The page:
The charity, which is embroiled in the ongoing controversy over the move of the new National Maternity Hospital (NMH), will warn that with two separate landowners at the hospital’s site on the St Vincent campus, there would be “significant risks” to the care of patients.
t Vincent’s Hospital Group (SVHG) will lease the site of the new National Maternity Hospital to the State for 299 years rather than sell or give it away.
Representatives from St. Vincent’s Holdings are scheduled to appear before TDs and senators of the Oireachtas Board of Health to address questions about its role in moving the hospital from Holles Street to the St. Vincent’s campus.
It comes ahead of a government decision expected on Tuesday to give the green light to plans to build the new maternity home on the St Vincent campus, despite ongoing concerns about its independence to offer all legally permitted procedures, including abortion and sterilisation.
Critics have slammed the state’s decision to build the new €800 million hospital on St Vincent’s campus in Elm Park, Dublin 4, on land that will not be state-owned and raised concerns about the phrase ‘clinical appropriate” voiced in legal documents accompanying the deal.
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St. Vincent’s Holdings will argue that it is “essential” that it owns the land so that it can provide “the best possible care” for women.
“Ownership of the Elm Park campus properties is essential to ensure the continued delivery of the best possible care to all patients visiting the Elm Park campus in SVUH [St Vincent’s University Hospital]SVPH [St Vincent’s Private Hospital]or in the new NMH in Elm Park,” St Vincent’s Healthcare Group chairman James Menton will tell politicians this afternoon.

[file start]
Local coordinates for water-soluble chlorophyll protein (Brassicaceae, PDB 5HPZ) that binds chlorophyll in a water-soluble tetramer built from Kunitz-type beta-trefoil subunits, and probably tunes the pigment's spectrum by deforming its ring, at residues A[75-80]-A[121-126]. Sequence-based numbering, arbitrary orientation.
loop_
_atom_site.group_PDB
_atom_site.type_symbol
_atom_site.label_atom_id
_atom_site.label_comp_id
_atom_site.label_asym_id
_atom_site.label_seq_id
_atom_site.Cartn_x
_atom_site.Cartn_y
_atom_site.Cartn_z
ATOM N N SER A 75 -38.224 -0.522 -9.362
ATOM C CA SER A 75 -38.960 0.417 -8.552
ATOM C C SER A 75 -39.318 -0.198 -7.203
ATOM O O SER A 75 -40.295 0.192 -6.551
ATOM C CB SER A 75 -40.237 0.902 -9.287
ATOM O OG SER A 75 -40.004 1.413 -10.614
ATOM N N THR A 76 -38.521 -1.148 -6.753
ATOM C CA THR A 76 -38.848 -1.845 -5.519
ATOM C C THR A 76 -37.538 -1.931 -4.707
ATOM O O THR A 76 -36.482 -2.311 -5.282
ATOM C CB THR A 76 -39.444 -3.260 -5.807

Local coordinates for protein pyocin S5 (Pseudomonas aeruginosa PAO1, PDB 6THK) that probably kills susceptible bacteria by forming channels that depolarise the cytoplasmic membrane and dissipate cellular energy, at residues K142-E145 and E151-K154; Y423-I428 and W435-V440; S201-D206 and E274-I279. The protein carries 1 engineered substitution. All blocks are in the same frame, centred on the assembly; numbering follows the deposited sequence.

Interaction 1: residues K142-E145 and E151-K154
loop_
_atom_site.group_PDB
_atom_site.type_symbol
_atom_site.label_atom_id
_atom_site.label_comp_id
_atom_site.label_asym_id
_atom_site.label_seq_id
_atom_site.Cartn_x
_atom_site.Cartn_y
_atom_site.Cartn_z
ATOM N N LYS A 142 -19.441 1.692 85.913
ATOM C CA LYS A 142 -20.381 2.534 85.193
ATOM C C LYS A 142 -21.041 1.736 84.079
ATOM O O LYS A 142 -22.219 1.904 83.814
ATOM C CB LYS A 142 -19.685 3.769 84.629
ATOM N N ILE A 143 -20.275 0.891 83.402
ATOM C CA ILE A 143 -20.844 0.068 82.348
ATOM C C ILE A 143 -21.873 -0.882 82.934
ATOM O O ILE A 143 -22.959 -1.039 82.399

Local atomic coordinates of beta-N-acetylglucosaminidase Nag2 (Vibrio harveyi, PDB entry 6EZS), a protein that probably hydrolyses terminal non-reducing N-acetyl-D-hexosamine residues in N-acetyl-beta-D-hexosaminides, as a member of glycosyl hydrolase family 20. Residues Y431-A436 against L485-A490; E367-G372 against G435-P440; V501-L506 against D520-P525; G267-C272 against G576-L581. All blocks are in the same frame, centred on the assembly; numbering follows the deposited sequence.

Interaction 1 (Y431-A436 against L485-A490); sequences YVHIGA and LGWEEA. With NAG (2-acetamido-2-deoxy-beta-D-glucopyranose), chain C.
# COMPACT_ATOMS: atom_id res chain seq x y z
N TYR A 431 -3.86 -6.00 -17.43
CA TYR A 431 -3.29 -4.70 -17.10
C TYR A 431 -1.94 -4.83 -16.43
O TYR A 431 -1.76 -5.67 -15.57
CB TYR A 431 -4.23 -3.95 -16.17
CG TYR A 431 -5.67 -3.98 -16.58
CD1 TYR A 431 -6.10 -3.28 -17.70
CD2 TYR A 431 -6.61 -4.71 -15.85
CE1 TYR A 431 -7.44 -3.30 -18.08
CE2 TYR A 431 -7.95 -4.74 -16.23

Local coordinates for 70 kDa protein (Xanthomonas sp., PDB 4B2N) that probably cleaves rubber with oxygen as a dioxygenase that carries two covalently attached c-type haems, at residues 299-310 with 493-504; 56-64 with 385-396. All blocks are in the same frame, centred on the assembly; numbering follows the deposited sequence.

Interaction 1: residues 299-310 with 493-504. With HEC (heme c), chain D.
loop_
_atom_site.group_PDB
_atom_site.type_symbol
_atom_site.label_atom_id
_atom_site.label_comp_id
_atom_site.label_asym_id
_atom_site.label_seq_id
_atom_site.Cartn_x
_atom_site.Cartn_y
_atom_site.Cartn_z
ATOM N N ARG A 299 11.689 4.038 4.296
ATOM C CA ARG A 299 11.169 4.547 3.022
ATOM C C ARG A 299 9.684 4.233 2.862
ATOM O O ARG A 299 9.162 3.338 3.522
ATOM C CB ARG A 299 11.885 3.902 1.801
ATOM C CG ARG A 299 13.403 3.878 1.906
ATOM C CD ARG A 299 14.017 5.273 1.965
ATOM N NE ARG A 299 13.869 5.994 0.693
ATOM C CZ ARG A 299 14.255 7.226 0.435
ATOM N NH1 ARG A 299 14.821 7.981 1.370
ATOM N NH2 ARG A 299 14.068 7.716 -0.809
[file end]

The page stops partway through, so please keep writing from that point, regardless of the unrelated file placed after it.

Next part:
Mr Menton will say that it would be “very difficult, if not impossible, to manage the Elm Park campus” if there were two different landowners and “two separate independent hospitals”.
This was an important principle in the mediation agreement agreed under Kieran Mulvey.
Mr Menton will warn that two landowners would pose “significant risks to patient care”.
He will also reiterate that the nonprofit is secular and has nothing to do with the Catholic Church.
“The SVHG is now breaking new ground. It’s layman. It’s secular,” he will say.
“It is a place that fully upholds the values and laws of our republic, culturally and ethically.”
Mr Menton will also say that the services currently being provided at the current hospital in the dilapidated building on Holles Street are “woefully inadequate” and that “everyone” at the company believes the country is “on the brink of a historic decision about the future”. stands for women’s health”.
The Religious Sisters of Charity have already transferred their interest in SVHG to a new company called St Vincent’s Holdings.
Mr. Menton insists that the transfer is the final formal step in achieving the board’s goal of becoming a truly secular organization free from any religious influence.
However, critics insist that all correspondence between the order and the Vatican, which approved the transfer, must be made public.
https://www.independent.ie/news/two-different-landowners-at-new-maternity-hospital-would-pose-significant-risk-to-patient-care-41653929.html Two different landowners in a new maternity home would pose a “significant risk” to patient care